The nature of the call was also suggestive of a perpetrator who knew Donna Lass. A friend or work colleague through conversation or private details, would be privy to information about her family, and the fact they lived in Sioux Falls, South Dakota, 1,555 miles away. A phone call in this instance, using a family illness as a ruse, would be of the utmost benefit to the caller, possibly 'buying' the perpetrator plenty of time. The caller it would seem, knew her family did not reside in South Lake Tahoe or nearby, because this would have made the call ineffectual.
Two phone calls were laid, one to her employer and one to her landlord. The first would obviously explain her absence from work after the Labor Day weekend, the second would possibly allay the concerns of her landlord over rent collection. He may have known Donna Lass, but would unlikely have known the exact date her payments were due. The fact he called her landlord at all, is indicative of somebody who was familiar with Donna Lass, unlikely to be known by a random killer or abductor, who just turned up at the Sahara Tahoe Hotel that morning. If the perpetrator was the Zodiac Killer, then his close ties to Donna Lass could be of crucial importance, bearing in mind the widely held belief he was unknown to his victims in the first four confirmed attacks in the Bay Area. If the Zodiac Killer was also known to Cheri Jo Bates, due to the specific targeting of her Volkswagen Beetle, then Riverside and South Lake Tahoe may be more closely linked than ever imagined.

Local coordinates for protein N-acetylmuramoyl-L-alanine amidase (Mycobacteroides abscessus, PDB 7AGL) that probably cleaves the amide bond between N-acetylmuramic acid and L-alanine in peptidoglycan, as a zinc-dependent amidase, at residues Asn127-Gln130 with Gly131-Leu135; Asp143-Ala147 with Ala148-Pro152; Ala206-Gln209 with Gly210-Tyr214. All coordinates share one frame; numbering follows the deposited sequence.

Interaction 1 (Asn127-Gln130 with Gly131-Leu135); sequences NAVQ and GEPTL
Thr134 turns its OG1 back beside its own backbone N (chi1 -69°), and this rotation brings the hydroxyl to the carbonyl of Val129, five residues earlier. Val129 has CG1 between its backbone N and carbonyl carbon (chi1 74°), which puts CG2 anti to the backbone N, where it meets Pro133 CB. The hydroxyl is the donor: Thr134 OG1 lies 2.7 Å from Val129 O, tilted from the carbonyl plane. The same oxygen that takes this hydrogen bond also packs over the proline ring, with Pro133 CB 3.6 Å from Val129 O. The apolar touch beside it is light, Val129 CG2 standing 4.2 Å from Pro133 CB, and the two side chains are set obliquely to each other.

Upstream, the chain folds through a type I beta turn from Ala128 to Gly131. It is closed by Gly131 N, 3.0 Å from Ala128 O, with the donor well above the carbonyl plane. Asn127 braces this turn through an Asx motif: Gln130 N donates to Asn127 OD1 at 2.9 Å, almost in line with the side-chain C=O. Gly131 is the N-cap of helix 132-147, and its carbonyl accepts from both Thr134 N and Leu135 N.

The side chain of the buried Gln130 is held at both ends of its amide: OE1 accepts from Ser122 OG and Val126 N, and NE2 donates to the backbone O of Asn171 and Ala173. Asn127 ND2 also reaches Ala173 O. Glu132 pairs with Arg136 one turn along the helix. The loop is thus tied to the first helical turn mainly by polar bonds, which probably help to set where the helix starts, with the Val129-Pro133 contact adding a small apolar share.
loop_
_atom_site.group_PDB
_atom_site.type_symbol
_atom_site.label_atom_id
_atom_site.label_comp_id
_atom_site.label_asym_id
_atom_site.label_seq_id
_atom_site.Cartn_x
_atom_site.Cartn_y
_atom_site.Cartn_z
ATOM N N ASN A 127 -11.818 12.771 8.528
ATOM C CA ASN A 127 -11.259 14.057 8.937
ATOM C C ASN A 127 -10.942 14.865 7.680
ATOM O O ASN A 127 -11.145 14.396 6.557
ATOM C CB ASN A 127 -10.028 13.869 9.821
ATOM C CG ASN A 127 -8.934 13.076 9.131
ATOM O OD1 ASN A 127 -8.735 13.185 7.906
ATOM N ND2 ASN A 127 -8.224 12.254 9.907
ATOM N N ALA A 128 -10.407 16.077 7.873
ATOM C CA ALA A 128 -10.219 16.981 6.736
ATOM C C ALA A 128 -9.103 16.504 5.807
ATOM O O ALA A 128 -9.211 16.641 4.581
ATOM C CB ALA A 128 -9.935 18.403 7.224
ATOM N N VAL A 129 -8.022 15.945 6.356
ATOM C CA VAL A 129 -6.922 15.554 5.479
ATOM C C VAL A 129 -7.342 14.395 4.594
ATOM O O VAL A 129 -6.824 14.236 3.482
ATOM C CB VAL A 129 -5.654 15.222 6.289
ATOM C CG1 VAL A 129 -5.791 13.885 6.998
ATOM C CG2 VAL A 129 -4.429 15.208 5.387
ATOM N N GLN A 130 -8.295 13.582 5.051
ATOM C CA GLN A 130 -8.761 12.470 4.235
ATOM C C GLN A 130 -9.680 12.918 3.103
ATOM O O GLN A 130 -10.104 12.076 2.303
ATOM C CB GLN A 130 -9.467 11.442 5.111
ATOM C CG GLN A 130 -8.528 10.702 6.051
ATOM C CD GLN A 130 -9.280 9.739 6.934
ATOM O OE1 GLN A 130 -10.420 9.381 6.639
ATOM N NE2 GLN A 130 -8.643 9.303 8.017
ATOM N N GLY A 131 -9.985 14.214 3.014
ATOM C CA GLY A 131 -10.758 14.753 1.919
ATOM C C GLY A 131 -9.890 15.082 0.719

The fact she was targeted immediately on her shift change at around 1.50 am is also telling. Had a nurse just vanished from the start or middle of her shift, this would obviously have raised a red flag with the Sahara Tahoe Casino, negating the intention of the abductor, and most certainly rendering the phone call unnecessary and highly suspicious. She had already changed from her nurses uniform into her civilian clothes, as her shift was due to end at 2.00 am, something the perpetrator likely knew.